We saw that market grow. Also recently with the EBS consolidation onto Globex, those who did not want to migrate now leverage the secondary ECNs for their liquidity needs. So again, another driver that’s pushing the use of ECNs. I guess also the question you ask was why, why trading ECNs?

So number of benefits that some of them all go through, there are many, right? And the first one I think is the most important one is the increased liquidity. So ECNs aggregate liquidity from multiple LPs, which includes bank, financial institutions, other market participants. So you have a very deep and diverse liquidity pool, right?

So provides traders with increased opportunities to execute, at better pricing, right? More liquidity should lead to better execution, right? Especially for large orders. And with that competition, with having more liquidity, you get tighter spreads, right? More participants competing for flow will result in generally, again, better execution quality at tighter spreads for the liquidity consumers.
ECNs also provide price transparencies. They provide real time prices, market depth, and strong market data. And market data enables traders to make more informed decisions about how and when they should be executing their trades, again, improving execution quality. Another benefit, of course, is the reduced market impact.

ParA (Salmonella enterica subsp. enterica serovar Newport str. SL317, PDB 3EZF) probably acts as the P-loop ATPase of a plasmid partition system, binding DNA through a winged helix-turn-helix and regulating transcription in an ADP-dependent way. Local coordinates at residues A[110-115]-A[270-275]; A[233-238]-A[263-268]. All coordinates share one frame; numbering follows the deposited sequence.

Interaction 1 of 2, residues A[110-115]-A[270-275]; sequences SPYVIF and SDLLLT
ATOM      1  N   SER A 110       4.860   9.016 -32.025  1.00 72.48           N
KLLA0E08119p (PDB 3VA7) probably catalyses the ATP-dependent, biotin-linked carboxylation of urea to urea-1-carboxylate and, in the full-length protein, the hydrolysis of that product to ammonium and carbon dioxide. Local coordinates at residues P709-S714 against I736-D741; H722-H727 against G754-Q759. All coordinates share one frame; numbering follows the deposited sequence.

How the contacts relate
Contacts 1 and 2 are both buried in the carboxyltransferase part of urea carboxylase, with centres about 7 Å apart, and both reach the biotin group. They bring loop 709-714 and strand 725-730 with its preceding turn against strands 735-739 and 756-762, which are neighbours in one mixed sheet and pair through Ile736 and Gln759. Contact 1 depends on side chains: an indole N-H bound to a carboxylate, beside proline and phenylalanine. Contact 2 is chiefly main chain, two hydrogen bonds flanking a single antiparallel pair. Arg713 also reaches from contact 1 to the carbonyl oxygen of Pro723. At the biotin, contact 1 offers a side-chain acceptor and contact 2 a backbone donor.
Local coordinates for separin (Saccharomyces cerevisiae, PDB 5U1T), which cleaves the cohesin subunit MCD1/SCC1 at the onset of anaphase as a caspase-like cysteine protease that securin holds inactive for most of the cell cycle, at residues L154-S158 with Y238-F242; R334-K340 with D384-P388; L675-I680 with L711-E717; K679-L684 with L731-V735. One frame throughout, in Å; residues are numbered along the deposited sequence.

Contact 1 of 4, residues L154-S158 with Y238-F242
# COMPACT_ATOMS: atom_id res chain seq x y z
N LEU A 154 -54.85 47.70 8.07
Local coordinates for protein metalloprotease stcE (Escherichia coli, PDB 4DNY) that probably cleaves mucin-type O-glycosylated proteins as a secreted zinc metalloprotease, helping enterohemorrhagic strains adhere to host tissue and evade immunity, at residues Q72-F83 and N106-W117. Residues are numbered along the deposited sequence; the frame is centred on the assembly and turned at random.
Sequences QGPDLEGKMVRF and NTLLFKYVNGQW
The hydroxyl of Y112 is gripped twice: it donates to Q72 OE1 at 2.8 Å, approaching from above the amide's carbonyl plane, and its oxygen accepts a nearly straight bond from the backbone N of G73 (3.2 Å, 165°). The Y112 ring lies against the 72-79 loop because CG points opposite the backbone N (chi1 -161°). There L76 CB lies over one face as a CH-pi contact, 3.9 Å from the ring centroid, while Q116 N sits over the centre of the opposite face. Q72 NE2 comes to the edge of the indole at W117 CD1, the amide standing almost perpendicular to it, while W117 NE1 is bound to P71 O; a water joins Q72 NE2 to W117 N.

Traders working large orders in the market want to be anonymous and participating in anonymous pools allows them to do that. They’re able to execute without giving away who they are and why they’re trading. This reduces the market impact of that order. Also, you have fair and efficient order matching.

ECNs do provide rules to try to make the market more efficient and more fair. One example of that could be speed bumps, right? So eliminating one firm’s speed advantage that they might have by making everybody in an even playing field. Overall, a number of benefits to trading on ECNs. And this is why we see that shift.

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Ali Curi: Let’s move over to banks for a minute. In this evolving FX market landscape, what role do tier one banks play in maintaining liquidity? What impact does it have on the consistency of liquidity in the market?

Eugene Markman: As we talked about the migration of EBS to Globex and the new reliance on the ECNs, we’ve seen a similar trend with the tier ones. I think more banks, more customers are now going to their tier ones for that, for their liquidity needs, right?